12 Sep Most Important Grammar Rules in the Spanish Language
How do you rate your knowledge of Spanish grammar rules on a scale of 100? Is it something to write home about, or are you satisfied with the average score that we might easily attribute to you?
Learning the basic grammar of a new language is essential, even if you’re studying abroad in an immersion program and hanging out at the beach or hiking in some secluded place.
The grammar of a language is the glue that joins everything together, ensuring clear communication and smooth navigation through social situations. So, read on to identify the important grammar rules in Spanish.
Essential Spanish Grammar Rules Every Learner Should Know
Does Spanish grammar pose a challenge? If yes, you have to resolve it here and now. One must know that Spanish Grammar, like other languages like English and French, has its peculiar complexities and simplicities if properly handled.
Before this article ends, you will learn the basic Spanish grammar rules. Here are the rules:
1. There are Numerous Ways of Saying “you” (Second Person)
Standard forms across the board in every Spanish-speaking country include tú (you singular, informal), usted (you singular, formal), and ustedes (you plural, formal). All these variables are used when addressing both males and females. There are also some regional forms of “you” too.
You may hear vos in Costa Rica, Argentina, and other countries as an option to the second person singular tú.
Additionally, you’ll hear vosotros/vosotras in Spain to represent the informal plural of “you” (think: “y’all” or “you guys.”)
2. Nouns are Assigned Genders and Reflect Number
For example, the beach is “la playa,” To visit the beautiful beaches of Costa Rica, though, you would say “las playas de Costa Rica.” The word for beach is given a feminine gender, which holds true both in the singular and plural.
So we have four ways to say “the” in Spanish — el libro, los libros, la playa, las playas. The definite article “the” only changes to agree in gender and number with the noun.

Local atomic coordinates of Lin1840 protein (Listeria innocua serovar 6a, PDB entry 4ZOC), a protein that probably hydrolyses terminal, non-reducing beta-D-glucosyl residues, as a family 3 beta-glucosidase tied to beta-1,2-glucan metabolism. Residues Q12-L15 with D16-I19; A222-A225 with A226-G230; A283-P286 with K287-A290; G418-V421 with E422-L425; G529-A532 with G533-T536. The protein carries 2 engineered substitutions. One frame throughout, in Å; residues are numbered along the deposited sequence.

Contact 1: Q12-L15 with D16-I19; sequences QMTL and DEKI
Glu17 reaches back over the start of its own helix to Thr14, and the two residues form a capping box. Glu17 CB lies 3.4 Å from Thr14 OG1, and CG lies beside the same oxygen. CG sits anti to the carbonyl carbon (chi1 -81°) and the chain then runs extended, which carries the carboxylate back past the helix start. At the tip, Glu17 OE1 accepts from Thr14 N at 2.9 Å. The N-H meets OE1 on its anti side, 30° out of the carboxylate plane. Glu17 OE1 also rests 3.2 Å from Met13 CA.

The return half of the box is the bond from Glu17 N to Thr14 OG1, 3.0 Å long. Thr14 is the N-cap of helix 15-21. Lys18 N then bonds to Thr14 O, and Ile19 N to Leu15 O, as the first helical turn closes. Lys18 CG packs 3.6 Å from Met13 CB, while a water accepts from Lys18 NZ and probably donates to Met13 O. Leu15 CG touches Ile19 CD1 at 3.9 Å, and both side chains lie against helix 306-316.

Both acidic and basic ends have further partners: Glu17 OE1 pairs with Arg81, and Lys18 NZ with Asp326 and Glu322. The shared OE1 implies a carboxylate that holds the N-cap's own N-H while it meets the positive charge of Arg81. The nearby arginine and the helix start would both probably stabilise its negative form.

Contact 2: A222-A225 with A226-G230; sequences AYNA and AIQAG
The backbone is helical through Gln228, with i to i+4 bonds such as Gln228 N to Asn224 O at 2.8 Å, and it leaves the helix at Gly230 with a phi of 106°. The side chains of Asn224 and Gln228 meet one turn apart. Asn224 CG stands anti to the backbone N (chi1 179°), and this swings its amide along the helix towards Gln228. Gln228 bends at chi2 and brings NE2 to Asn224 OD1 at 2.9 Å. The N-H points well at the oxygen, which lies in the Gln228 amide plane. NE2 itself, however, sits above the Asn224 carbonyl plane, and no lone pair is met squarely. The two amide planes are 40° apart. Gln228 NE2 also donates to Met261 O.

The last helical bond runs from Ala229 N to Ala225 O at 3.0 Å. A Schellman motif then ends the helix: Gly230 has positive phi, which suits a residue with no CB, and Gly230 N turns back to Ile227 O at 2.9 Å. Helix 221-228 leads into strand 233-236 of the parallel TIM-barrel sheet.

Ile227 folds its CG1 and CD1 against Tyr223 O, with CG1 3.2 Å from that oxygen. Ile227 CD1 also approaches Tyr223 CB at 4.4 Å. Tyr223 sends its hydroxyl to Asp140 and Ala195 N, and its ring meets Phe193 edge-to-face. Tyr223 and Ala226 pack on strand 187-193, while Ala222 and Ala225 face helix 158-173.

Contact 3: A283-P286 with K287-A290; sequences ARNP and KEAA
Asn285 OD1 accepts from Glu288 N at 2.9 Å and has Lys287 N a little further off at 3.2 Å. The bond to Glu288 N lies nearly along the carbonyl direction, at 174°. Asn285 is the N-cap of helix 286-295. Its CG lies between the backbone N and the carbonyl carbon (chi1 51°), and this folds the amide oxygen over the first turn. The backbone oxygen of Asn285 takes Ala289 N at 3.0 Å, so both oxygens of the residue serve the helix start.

3. The Verb Form Reflects the Subject of the Sentence
This implies that bailo, from bailar (to dance), means “I dance.” Baila, also from bailar, means “you dance” (formal, singular), “he dances,” or “she dances.”
The -o or -a at the end of the verb forms here reflect the subject and the number (first person singular and third person singular, as well), but not gender.
4. Subject Pronouns are Optional
They are used for emphasis or clarity only since the verb ending at the end of the verb form does all the work.
For example, a friendly tico may tell you, “Bailas bien.” Notice that the tú is not used here because the person’s clearly talking to you.
5. Not all Phrases Translate Word for Word
Idiomatic expressions, arguably the most important part of a language, reflect historical and social circumstances and they’re a lot of fun to pick up when you’re participating in a Spanish immersion program.
The English expression “When pigs fly” is translated into several ways in Spanish depending upon the region.
One method of translating this common saying is “when frogs grow hair.” The Spanish proverb “No hay peor sordo que el que no quiere oír” translates word by word as “there is not a worse deaf person than the one who doesn´t want to hear” although the correct expression in English is “There is none so blind as he who will not see.”
Well done, you have finally reached the end of this guide to basic Spanish grammar rules. There are still other rules, some quite difficult, but gradually, you can master them all.
Kindly suggest the ones you had wanted us to include in the discourse but were skipped. We will definitely address the recommendations in our subsequent articles.